Sunday, March 9, 2014

Judo and Science

We found an article published in 1949, some 65 years ago, written by eminent judoka and Budokwai member Douglas Mann, entitled, Judo and Science. In this blog we consider its relevance today.

We present this to contrast our earlier blog on the art of judo.

In hearing the word “science” what’s the first image to be pictured in your mind? A man with crazy hair, a lab coat and a board full of equations? Do you welcome science as a method of learning, or shun it because of anxiety about its complexity. 

But the judoka among you are learning a science every time you step on the mat. We hypothesise, when we think about how we might throw, who might beat who, or how we could deal with a tactical situation. Randori practice is the trials and testing of the scientist; then our throws are displayed in competition, donated to the collection of others – in the same way that significant findings are exhibited and published in science.  With this comparison, Mann explains that we as judo players become the experts of our own science.

Mann goes on to state that “By painstaking, objective study of nature, man learns to control the powers of nature”, in this example Mann refers to science as an objective method of study. This can then be applied further; through study of the body we can learn to control our health and our physical conditioning for performance and through study of judo we can learn technique, tactics and develop control of our actions. 

As Mann identifies, science plays an important role in judo, he describes the scientific approach to learning judo as the study and application of biomechanical principles and the understanding and manipulation of an opponent’s cognitions. Over time developments have been made in the core sciences, leading to an influence by sport scientists in many sports. Such developments in judo have allowed us to gain a greater depth of knowledge about how our sport is evolving and about those partaking in it.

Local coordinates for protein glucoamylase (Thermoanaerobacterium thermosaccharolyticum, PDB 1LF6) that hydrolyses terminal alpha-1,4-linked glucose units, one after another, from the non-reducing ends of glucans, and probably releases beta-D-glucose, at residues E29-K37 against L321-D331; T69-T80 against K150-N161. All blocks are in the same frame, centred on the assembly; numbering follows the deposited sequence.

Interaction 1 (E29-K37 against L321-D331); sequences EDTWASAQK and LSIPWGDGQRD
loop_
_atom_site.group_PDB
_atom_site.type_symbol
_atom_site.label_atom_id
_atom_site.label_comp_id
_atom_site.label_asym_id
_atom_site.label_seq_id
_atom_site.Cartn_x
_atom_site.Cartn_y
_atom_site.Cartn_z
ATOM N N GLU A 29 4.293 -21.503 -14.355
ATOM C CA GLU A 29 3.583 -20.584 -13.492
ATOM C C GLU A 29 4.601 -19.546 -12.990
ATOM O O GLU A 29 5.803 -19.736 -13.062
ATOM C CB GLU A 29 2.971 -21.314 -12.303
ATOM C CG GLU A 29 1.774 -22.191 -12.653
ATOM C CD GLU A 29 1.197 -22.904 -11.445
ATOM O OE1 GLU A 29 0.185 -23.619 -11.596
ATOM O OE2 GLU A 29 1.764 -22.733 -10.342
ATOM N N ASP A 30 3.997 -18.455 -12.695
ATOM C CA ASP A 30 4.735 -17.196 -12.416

Effective coaching requires keeping up with and driving forward the direction of sport science – in order to effectively educate others it is vital to first educate one’s self. Is this something you too feel is important in order to be a great judoka or coach? Are you utilising and making the most of resources available to you to be the best you can be? 

“In order to effectively educate others it is vital to first educate one’s self.”

Some readers may insist that judo is instead an art, as if by being an art, something cannot therefore be a science. This view is clearly flawed. One only has to consider the fibonacci numbers we see in nature to realise that, science and art are locked together. Mann recognises this when he concludes his article with a comment about the “Middle Way”. An important concept in judo and budo. 

At Judospace, our view is that coaching needs to be founded on evidence. We call it evidence based coaching. Science relies on evidence. If we are not using evidence based coaching, we must be using “guess based coaching”, at Judospace we believe that athletes deserve more than that.

We work with the European Judo Union, and many forward thinking federations to help coaches apply science into their work. Module titles on the EJU Level 4 Coach Award at Anglia Ruskin University include; Applied Pedagogy in Judo, Physiology for Judo, Biomechanics in Judo, Judo Technical Principles, Talent Development Pathways in Judo, Strength and Conditioning for Judo, Performance Analysis of Judo, and Psychological Profiling for Combat Sport. These courses are delivered by some of the top judo expertise in the world. Four members of the IJF Hall of Fame have taught on the EJU courses, (George Kerr, Kosei Inoue, Peter Seisenbacher and Neil Adams).

This Easter (April 2014) on the EJU course, Juergen Klinger, Nuno Delgado, Emanuela Pierantozzi, Yoshiaki Tsuruoka, Katrina McDonald, Bob Challis, Darren Warner and Mike Callan will share their expertise on subjects related to Judo and Science. You can find out how to enrol here.

To find out more about Judo and Science visit our research pages.

Wishing every success to you and your athletes.

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(Judo and Science by D. Mann. First published in Judo, Quarterly Bulletin, January 1949. Vol. IV. No. 4. Published by the Budokwai. London. p 33-34.)


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